Lesson 1.1 Overview of chapter

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Introduction to the lesson

The purpose of this lesson is to orientate you in your studies of chapter 1 on cell structure. In the next lessons, you will work through the chapter in detail, answering questions and coming to grips with the material. In this lesson you will just skim through the chapter briefly to see how each of the parts of the chapter fit together to explain cell structure. Don't worry if you don't understand something in this lesson. You will have time to work through it in the following lessons.

Preparing for the chapter

  • What do you think the basic unit of all living organisms is?
  • What do you think the basic components of a cell are?
  • What do you think is the function of a cell?
  • Is there a difference between plant and animal cells or are all cells the same?
  • If there is a difference, what are the differences between plant and animal cells?
  • How do we know what a cell looks like?
  • What do you know about a microscope? Are there different types?
  • How big do you think a cell is?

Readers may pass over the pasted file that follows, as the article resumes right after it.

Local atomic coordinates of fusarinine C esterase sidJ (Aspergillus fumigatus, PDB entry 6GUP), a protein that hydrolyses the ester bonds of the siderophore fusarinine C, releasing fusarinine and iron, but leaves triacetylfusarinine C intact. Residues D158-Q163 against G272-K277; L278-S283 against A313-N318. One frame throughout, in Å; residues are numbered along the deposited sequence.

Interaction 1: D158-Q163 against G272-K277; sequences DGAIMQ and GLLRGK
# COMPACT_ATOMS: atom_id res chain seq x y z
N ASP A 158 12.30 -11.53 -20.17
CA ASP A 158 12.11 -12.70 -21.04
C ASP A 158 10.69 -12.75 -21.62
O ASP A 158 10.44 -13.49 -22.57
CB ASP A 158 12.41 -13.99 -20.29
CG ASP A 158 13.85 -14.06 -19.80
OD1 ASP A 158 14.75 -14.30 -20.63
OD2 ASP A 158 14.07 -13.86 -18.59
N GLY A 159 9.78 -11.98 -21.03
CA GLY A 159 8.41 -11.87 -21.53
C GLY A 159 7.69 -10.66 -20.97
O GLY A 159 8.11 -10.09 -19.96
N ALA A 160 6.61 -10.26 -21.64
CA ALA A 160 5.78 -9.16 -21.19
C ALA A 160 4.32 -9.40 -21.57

First reading of the chapter

Begin by skim reading the chapter. This means that you:

  1. On your first pass through the chapter, read only the headings and sub-headings. This will give you a general idea of the chapter's subject matter.
  2. Now read the learning outcomes on page 1 of the Coursebook
  3. Next look at the diagrams, sketches, photographs and tables throughout the chapter
  4. Finally, read the questions throughout the text and at the end of the chapter

Second reading of the chapter

Now read the chapter (p.1-36). It is nor necessary to take notes as you will work through each section in detail in the following lessons.

Exercise 1

Read the section in the red box Before you start on p.2 and answer the questions in writing

Exercise 2

Read the introductory article Thinking outside the box on p.2.

  1. Define what is meant by the term endosymbiosis
  2. What is Lynn Margulis's best example of endosymbiosis?
  3. Why is her theory a challenge to the traditional theory of evolution put forward by Charles Darwin?
  4. What other reason or reasons could there be for the fact that chloroplast and mitochondria which are organelles found in cells have a similar structure to prokaryotes?
  5. Think through the questions for discussion at the end of the article
  6. How do you personally respond to this suggestion of Lynn Margulis?


As you end this lesson, ask yourself

  • What new things have I learned today?
  • What are topics that I already know and have mastered?
  • What are new topics for me?
  • What am I looking forward to learning more about in this chapter?

NOTE: This chapter covers section 1 Cell structure of the Cambridge International AS Biology (9700) syllabus 2022- 2024 (p.14-15).